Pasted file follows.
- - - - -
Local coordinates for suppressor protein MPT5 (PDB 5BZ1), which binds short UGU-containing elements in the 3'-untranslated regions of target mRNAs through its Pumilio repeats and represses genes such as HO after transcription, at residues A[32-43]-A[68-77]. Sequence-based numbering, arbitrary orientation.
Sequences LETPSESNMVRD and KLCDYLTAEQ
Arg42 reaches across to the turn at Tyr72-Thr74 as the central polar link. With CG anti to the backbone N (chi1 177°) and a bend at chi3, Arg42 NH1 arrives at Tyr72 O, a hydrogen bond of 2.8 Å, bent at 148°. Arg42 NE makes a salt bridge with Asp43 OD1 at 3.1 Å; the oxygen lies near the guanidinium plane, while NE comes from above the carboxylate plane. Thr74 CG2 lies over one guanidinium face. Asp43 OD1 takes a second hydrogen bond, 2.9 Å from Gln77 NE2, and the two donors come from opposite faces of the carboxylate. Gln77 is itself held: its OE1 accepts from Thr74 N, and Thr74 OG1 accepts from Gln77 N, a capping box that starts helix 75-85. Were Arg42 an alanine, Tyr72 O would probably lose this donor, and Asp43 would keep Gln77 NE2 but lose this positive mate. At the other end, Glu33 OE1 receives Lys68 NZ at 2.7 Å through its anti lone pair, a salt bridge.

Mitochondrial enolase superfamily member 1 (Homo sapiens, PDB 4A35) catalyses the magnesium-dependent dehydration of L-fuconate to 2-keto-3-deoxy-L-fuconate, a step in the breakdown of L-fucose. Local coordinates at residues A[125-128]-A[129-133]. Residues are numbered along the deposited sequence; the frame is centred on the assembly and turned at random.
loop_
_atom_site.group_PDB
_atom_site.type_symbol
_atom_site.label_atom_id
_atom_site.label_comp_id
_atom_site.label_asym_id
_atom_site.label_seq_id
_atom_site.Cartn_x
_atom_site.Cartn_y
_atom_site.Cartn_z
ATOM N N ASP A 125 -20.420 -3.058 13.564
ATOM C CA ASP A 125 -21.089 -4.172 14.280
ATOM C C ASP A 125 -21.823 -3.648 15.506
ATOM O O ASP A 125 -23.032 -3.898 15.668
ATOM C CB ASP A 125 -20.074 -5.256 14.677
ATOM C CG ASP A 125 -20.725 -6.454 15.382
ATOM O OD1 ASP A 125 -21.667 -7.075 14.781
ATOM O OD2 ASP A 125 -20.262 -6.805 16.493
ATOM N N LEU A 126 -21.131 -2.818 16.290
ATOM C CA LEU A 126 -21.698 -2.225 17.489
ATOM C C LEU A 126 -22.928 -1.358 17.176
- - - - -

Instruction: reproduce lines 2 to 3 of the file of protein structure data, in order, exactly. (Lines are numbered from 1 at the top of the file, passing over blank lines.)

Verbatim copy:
Sequences LETPSESNMVRD and KLCDYLTAEQ
Arg42 reaches across to the turn at Tyr72-Thr74 as the central polar link. With CG anti to the backbone N (chi1 177°) and a bend at chi3, Arg42 NH1 arrives at Tyr72 O, a hydrogen bond of 2.8 Å, bent at 148°. Arg42 NE makes a salt bridge with Asp43 OD1 at 3.1 Å; the oxygen lies near the guanidinium plane, while NE comes from above the carboxylate plane. Thr74 CG2 lies over one guanidinium face. Asp43 OD1 takes a second hydrogen bond, 2.9 Å from Gln77 NE2, and the two donors come from opposite faces of the carboxylate. Gln77 is itself held: its OE1 accepts from Thr74 N, and Thr74 OG1 accepts from Gln77 N, a capping box that starts helix 75-85. Were Arg42 an alanine, Tyr72 O would probably lose this donor, and Asp43 would keep Gln77 NE2 but lose this positive mate. At the other end, Glu33 OE1 receives Lys68 NZ at 2.7 Å through its anti lone pair, a salt bridge.